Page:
Questions & Answers: Hearts and Bones and Carrie Fisher

Carrie Fisher public domain

Wikimedia Commons/public domain

Many have commented that 2016 was thicker than usual in celebrity deaths. But some of those deaths have felt crueler and more poignant than others. (I for one couldn’t care less whether Prince lived or died. Sue me.) The comparatively young death of Carrie Fisher has come as a particularly sad shock to cap the year off. Tributes from various friends and associates have poured in, all emphasizing her sharp wit, humor, and honesty. It’s struck me that Fisher’s distinct un-sappiness as a person has rendered this outpouring less syrupy than the usual “dead celebrity tributes” fare. She was a complicated personality with lots of hard edges and dark corners, and she spoke about those hard, dark parts of herself with disarming candor.

Some fans are just now learning that Carrie Fisher was married: once only, to rock legend Paul Simon of Simon & Garfunkel fame. Their stormy, whirlwind romance gets extensive treatment in Peter Ames Carlin’s new Simon bio Homeward Bound, from which some pertinent excerpts are provided here. It’s painfully sad reading. Carlin paints a vivid picture of two people who had extraordinary sympatico, yet were so deeply dysfunctional that neither one could handle the other’s pain. They shared a fierce intelligence and a melancholy bent that inevitably drew them together. There are stories of titanic fights between them that would dissolve all of a sudden because they began to laugh helplessly at each other and themselves.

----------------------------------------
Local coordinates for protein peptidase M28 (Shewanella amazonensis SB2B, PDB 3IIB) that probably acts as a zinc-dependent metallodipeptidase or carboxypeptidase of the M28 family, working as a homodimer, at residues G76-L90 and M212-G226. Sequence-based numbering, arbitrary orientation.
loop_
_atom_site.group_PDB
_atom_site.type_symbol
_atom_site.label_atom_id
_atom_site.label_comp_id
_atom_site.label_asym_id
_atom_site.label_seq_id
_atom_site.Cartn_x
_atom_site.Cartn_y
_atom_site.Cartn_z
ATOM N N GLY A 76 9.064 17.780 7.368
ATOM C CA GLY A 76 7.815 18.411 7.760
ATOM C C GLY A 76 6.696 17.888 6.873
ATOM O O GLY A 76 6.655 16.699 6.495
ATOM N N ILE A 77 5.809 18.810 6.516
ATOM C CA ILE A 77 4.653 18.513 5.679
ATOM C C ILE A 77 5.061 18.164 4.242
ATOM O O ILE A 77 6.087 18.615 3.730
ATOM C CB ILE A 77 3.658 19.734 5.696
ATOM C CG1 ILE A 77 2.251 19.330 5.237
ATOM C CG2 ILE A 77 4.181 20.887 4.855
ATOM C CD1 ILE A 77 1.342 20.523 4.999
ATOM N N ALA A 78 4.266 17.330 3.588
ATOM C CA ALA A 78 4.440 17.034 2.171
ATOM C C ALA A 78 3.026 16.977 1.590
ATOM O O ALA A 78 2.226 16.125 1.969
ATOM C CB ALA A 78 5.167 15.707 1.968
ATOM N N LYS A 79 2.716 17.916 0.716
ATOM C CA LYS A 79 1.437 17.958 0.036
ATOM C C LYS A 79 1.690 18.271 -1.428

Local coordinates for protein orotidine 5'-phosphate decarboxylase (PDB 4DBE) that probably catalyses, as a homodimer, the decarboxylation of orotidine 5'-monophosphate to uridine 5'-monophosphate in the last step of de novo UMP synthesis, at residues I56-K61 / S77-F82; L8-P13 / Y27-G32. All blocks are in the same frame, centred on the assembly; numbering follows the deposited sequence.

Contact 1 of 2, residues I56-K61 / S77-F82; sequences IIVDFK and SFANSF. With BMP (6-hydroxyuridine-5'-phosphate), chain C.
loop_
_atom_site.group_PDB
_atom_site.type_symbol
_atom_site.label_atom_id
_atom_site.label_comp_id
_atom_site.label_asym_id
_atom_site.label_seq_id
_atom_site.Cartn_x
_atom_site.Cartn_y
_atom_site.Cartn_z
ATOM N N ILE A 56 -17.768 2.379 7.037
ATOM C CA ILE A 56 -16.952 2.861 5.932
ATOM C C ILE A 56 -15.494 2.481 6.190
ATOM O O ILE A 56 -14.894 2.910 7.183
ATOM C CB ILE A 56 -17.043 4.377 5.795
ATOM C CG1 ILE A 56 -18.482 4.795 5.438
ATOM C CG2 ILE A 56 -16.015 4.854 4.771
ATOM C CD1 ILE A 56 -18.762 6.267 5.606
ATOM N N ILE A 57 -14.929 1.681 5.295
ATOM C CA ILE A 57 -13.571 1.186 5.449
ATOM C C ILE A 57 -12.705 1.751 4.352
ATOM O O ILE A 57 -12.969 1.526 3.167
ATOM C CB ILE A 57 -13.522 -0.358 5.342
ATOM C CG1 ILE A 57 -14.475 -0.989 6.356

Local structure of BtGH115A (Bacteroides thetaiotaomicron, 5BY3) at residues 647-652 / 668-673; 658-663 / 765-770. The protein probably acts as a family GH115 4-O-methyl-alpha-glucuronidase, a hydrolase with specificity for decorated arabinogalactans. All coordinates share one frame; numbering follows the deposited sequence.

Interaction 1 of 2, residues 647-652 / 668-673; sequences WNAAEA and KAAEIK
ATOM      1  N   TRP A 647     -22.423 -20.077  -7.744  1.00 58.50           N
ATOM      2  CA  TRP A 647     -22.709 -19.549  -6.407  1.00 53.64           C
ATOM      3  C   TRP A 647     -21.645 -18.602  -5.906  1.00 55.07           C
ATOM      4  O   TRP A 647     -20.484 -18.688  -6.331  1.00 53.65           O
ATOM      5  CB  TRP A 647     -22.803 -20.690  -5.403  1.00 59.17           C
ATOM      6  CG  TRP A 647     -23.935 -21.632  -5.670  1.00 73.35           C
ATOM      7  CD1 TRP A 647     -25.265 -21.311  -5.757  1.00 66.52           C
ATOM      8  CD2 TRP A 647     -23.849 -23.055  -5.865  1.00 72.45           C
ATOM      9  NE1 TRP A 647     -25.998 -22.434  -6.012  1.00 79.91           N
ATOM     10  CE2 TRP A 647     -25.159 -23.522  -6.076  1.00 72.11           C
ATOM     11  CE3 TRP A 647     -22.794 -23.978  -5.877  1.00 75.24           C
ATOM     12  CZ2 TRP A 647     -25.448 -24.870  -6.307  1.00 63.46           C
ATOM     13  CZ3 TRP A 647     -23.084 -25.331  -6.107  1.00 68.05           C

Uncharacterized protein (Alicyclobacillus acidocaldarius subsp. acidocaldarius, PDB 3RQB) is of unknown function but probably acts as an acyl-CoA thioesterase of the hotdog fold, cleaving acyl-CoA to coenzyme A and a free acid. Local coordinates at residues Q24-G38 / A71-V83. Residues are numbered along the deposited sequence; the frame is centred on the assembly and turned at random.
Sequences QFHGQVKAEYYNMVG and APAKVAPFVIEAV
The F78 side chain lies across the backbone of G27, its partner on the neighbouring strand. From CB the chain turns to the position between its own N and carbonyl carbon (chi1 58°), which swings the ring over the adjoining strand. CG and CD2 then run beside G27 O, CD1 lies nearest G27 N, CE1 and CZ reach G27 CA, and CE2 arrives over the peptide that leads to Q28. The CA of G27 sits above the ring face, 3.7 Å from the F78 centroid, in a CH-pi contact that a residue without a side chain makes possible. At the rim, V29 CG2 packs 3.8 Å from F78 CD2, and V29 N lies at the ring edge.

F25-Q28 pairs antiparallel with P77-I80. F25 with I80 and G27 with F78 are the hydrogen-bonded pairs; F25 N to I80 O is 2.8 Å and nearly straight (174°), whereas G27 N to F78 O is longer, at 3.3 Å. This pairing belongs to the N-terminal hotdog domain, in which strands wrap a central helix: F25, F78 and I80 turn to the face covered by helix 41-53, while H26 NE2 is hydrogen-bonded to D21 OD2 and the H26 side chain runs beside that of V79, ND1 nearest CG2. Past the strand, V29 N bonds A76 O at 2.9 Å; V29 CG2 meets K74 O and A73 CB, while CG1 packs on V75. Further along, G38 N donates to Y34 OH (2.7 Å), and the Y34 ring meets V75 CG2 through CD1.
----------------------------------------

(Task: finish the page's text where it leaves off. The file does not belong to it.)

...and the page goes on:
However, there’s no denying that their marriage was spectacularly ill-advised. Fisher’s bipolar disorder and drug abuse weren’t things that could be pushed under the rug. They were an ever-present ball and chain. Coupled with Simon’s own ongoing depression, and topped off by a tragic miscarriage, they inexorably dragged the marriage down to its doom, a mere year later. Interestingly, it was Fisher, not Simon, who made the final decision to cut it short, no doubt believing it was best for both of them.

As is typical with such things, this wasn’t the end of the story. Simon and Fisher maintained an on-again, off-again relationship for a number of years thereafter, before Fisher once again decided to break it off for good.

Musically, some of Simon’s best work came out of this relationship, most famously the song “Graceland.” Fisher is the “she” who “comes back to tell me she’s gone, as if I didn’t know that, as if I didn’t know my own bed.” However, Simon wrote another song about their relationship that slipped through the cracks at the time: the title track for a flop project called Hearts and Bones, which has been revived as something of a cult classic in recent years. While the stature of “Graceland” is undeniable, and the track understandably more ear-catching, “Hearts and Bones” is, for my money, the deeper and more poignant lyric of the two. It traces “the arc of a love affair” between “one and one half wandering Jews” (Fisher was half-Jewish), from marriage to divorce. One might mistakenly think it was written in the wake of their separation, but eerily, it was actually written on the cusp of their marriage.